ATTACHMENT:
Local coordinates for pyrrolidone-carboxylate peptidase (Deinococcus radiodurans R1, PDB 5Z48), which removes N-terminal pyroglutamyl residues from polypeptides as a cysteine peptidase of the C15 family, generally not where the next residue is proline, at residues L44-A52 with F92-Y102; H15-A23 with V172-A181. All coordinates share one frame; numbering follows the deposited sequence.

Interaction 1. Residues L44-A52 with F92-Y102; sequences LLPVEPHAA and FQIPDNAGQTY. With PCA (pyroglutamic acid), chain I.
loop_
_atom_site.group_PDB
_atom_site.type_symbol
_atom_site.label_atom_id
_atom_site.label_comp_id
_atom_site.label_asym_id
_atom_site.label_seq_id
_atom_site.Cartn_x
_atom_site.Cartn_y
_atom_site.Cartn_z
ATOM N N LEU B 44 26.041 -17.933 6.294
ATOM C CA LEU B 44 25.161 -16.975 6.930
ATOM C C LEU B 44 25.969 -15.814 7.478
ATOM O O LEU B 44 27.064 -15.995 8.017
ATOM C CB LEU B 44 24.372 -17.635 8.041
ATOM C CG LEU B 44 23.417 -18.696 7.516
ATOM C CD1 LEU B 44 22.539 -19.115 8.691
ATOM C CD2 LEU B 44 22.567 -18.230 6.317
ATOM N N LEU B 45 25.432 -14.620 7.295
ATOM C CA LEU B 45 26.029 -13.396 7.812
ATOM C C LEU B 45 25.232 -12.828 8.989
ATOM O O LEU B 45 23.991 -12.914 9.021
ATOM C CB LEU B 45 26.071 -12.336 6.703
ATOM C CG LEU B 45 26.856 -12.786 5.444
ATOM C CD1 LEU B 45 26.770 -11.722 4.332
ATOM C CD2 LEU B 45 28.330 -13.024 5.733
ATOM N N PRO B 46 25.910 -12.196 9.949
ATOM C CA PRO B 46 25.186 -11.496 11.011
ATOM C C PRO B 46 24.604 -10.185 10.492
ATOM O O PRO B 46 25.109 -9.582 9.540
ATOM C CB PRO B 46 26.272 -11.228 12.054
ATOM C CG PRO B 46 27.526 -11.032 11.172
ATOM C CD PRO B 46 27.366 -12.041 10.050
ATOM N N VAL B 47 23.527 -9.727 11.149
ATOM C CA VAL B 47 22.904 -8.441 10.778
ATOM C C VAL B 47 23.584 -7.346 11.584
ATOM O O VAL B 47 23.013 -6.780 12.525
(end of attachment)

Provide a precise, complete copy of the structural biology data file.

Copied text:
Local coordinates for pyrrolidone-carboxylate peptidase (Deinococcus radiodurans R1, PDB 5Z48), which removes N-terminal pyroglutamyl residues from polypeptides as a cysteine peptidase of the C15 family, generally not where the next residue is proline, at residues L44-A52 with F92-Y102; H15-A23 with V172-A181. All coordinates share one frame; numbering follows the deposited sequence.

Interaction 1. Residues L44-A52 with F92-Y102; sequences LLPVEPHAA and FQIPDNAGQTY. With PCA (pyroglutamic acid), chain I.
loop_
_atom_site.group_PDB
_atom_site.type_symbol
_atom_site.label_atom_id
_atom_site.label_comp_id
_atom_site.label_asym_id
_atom_site.label_seq_id
_atom_site.Cartn_x
_atom_site.Cartn_y
_atom_site.Cartn_z
ATOM N N LEU B 44 26.041 -17.933 6.294
ATOM C CA LEU B 44 25.161 -16.975 6.930
ATOM C C LEU B 44 25.969 -15.814 7.478
ATOM O O LEU B 44 27.064 -15.995 8.017
ATOM C CB LEU B 44 24.372 -17.635 8.041
ATOM C CG LEU B 44 23.417 -18.696 7.516
ATOM C CD1 LEU B 44 22.539 -19.115 8.691
ATOM C CD2 LEU B 44 22.567 -18.230 6.317
ATOM N N LEU B 45 25.432 -14.620 7.295
ATOM C CA LEU B 45 26.029 -13.396 7.812
ATOM C C LEU B 45 25.232 -12.828 8.989
ATOM O O LEU B 45 23.991 -12.914 9.021
ATOM C CB LEU B 45 26.071 -12.336 6.703
ATOM C CG LEU B 45 26.856 -12.786 5.444
ATOM C CD1 LEU B 45 26.770 -11.722 4.332
ATOM C CD2 LEU B 45 28.330 -13.024 5.733
ATOM N N PRO B 46 25.910 -12.196 9.949
ATOM C CA PRO B 46 25.186 -11.496 11.011
ATOM C C PRO B 46 24.604 -10.185 10.492
ATOM O O PRO B 46 25.109 -9.582 9.540
ATOM C CB PRO B 46 26.272 -11.228 12.054
ATOM C CG PRO B 46 27.526 -11.032 11.172
ATOM C CD PRO B 46 27.366 -12.041 10.050
ATOM N N VAL B 47 23.527 -9.727 11.149
ATOM C CA VAL B 47 22.904 -8.441 10.778
ATOM C C VAL B 47 23.584 -7.346 11.584
ATOM O O VAL B 47 23.013 -6.780 12.525